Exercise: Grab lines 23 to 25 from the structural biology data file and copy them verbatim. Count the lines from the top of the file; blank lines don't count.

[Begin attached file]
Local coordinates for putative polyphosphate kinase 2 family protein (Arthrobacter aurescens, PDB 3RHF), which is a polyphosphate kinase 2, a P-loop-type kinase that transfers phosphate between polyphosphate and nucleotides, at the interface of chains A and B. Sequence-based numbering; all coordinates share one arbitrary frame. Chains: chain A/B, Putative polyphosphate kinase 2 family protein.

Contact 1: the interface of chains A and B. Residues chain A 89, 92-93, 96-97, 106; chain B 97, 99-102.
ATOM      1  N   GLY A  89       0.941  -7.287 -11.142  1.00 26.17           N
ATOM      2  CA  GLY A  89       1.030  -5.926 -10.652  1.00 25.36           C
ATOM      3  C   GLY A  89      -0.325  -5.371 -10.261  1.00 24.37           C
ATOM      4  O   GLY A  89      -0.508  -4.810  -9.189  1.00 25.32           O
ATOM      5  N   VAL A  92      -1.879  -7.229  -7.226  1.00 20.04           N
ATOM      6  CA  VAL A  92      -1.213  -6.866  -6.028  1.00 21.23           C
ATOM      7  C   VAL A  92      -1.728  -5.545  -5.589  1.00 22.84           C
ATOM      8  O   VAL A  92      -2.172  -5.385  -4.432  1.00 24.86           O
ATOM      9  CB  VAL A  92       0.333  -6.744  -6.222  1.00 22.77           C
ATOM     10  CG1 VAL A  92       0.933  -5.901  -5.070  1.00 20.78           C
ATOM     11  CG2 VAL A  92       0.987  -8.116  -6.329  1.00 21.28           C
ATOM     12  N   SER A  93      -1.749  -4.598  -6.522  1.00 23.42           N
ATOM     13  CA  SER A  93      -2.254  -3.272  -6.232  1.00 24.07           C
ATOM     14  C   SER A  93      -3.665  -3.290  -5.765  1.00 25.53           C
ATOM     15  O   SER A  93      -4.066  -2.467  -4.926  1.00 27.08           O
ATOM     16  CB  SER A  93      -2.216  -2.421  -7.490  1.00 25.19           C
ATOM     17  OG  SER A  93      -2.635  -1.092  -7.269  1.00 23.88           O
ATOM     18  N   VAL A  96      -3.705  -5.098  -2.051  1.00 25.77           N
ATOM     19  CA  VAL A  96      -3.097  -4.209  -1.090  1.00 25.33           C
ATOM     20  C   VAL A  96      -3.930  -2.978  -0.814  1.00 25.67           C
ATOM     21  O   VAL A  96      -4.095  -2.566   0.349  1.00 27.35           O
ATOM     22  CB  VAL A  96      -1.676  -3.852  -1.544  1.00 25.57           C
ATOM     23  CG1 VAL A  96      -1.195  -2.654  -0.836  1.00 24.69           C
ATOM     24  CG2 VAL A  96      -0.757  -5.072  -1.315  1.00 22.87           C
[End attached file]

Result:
ATOM     21  O   VAL A  96      -4.095  -2.566   0.349  1.00 27.35           O
ATOM     22  CB  VAL A  96      -1.676  -3.852  -1.544  1.00 25.57           C
ATOM     23  CG1 VAL A  96      -1.195  -2.654  -0.836  1.00 24.69           C